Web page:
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  1. Jeri Thompson says:

    Fascinating article. I am wondering about juicing and your opinion on something I am noticing. I hear there are a lot of sugars involved in juicing, but that doesn’t make sense. What I think — There are two schools of thought around juicing: (1) using vegetables and an apple for sweetness and (2) combining fruits and vegetables for juicing. The first seems like sugar might not be a big issue, but that latter technique may be a concern with many different fruits in the mix. What do you think about this?

    1. Lisa Richards says:

      Hi Jeri, that’s a simple one to answer. You need to get used to making juices without any fruit at all. You’ll actually be quite surprised at how good some of them can taste. When you juice an apple (even a green apple), the glycemic index shoots up because the fiber is no longer present to slow down the fructose absorption. So it’s best to avoid adding any fruits to your juice.

  2. I would agree with Lisa, particularly where candidiasis is concerned… no fruit in the juices, and no smoothies!
    Even beets and carrots can be problematic…

  3. Kerri Greig says:

    I agree with your answer to Jeri’s question above. Any time we juice a fruit the sugar content can skyrocket because of the removal of any fibre.

    I’ve experimented with ‘alternative’ sweeteners and have come to the conclusion that we are better off weaning ourselves of any sweet tasting food if we have any issues with sugar addiction. Alternative sweeteners, even ‘natural / herbal’ kinds, can have other negative health impacts depending on the processes used to granulise(?) them.

    Occasionally I’ll have a small amount of organic, raw honey and the other day I treated myself to a banana. Then again, I certainly have an issue with sugar and have many immediate and longer term negative effects.

    Do you, or anyone else, also believe we should wean ourselves off of all sweet tasting foods?? Or is it just because of my issues that means it’s necessary for me?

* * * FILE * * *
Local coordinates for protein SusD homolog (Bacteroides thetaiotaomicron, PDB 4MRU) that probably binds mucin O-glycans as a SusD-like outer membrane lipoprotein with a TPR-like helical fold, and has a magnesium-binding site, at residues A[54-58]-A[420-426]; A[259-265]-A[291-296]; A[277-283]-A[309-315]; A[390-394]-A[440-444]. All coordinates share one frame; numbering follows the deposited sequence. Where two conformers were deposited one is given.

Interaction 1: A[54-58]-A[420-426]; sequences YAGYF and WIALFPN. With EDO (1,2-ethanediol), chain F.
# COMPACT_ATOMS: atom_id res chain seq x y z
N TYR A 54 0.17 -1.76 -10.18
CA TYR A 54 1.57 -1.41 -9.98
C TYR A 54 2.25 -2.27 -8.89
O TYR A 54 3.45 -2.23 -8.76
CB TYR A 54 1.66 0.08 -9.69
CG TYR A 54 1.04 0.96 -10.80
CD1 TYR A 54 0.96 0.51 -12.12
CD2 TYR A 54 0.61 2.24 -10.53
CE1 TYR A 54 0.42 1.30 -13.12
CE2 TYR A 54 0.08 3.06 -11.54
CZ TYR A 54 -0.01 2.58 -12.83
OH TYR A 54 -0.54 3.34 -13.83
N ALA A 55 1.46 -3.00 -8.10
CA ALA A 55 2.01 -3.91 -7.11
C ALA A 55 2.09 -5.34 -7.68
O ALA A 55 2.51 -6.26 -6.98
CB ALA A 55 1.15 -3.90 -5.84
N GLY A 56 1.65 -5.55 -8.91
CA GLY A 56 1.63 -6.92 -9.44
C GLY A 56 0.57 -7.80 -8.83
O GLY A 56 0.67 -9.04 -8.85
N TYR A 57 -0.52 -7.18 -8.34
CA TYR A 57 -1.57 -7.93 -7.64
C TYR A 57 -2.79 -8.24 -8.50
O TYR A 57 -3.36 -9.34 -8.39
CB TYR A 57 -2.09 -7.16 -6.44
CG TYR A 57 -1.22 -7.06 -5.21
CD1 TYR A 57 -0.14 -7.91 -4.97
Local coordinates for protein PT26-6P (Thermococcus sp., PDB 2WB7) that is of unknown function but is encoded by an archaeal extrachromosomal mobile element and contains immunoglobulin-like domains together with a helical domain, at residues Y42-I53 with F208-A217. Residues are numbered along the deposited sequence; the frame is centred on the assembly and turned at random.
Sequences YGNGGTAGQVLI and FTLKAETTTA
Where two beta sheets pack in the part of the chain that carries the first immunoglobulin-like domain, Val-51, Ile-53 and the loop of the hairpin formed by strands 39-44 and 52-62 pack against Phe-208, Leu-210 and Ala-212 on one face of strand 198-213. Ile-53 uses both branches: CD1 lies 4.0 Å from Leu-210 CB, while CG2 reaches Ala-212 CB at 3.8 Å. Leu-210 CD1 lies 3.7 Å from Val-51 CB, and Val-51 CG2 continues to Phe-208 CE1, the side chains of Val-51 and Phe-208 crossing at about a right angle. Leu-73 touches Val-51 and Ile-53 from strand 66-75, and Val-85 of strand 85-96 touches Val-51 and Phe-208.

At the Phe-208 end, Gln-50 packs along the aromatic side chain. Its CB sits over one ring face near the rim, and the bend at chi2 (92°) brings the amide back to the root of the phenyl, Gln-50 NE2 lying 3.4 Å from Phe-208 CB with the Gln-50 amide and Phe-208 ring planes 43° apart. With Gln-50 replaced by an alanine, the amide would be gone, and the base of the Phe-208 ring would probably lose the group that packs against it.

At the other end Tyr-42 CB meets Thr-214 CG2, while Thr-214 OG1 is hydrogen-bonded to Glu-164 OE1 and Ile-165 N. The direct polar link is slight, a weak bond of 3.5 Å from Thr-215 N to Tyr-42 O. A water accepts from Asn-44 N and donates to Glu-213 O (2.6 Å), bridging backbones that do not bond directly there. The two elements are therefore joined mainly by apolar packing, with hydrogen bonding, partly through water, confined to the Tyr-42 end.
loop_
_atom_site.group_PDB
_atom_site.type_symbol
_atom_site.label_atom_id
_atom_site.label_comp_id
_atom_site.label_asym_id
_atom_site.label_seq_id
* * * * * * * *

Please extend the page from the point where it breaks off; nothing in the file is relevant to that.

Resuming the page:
1. Lisa Richards says:

      Kerri you’re absolutely right. The best way to stop eating sugary foods is to try to eliminate that sweet tooth. Using too many sugar substitutes means that you never really do that, and you will always be susceptible to sugar cravings. This is great advice for everyone, Candida sufferer or not!

  4. Margaret Pheeney says:

    I have heard some nasties about food from China, when buying ORGANIC pumpkin seeds the only ones I could find came from China, should I get the non organic pumpkin seeds here in Australia instead of the organic ones from China? I would appreciate your thoughts. Best wishes, Margaret

    1. Lisa Richards says:

      I always try to buy locally grown, organic food wherever possible. If the organic food is flown in from abroad, you need to think about where it came from and how reliable the organic certification is likely to be in that part of the world. North America, Europe, Australia and other parts of the developed world are likely to be trustworthy. If you have any doubts about whether the food is really organic, then buying locally grown food may be a better option. It may not be organic, but at least it hasn’t been sitting in a shipping container for a month before it reaches you!

  5. Jennifer says:

    Hi Lisa,
    I am cutting out sugar and caffeine quite well and I’m trying different foods thanks to your diet. The trouble I am having is eating less soya foods and meat alternatives that also contain dairy products. I am a vegetarian and I need to find some alternative ways to get enough protein in my diet. Is there anything you can suggest?

  6. Alexis says:

    Hi Lisa,
    What are your thoughts on Juice Plus? They market it as Fruits and Vegetables in a capsule…they’ve been dehydrated, and the sugar has been removed. There is a LOT of mixed information out there about it. I have heard of some folks just taking the vegetable capsules and not the fruit ones, but others take both because the sugar is removed. I’m experimenting with it now, but don’t feel super comfortable about their claim to eat 9-12 servings of fruits and vegetables a day. I feel like I should eat seasonally and locally, and I don’t know where they’re getting all these fruits and vegetables from.

    1. Seasoned Mom says:

      Juice Plus was tested by a research team at Oschner Hospital in Kenner, LA. A patient had asked them what they thought of the products. After testing them it was discovered that the quality was not consistent. Not every capsule had the same amount of food in it.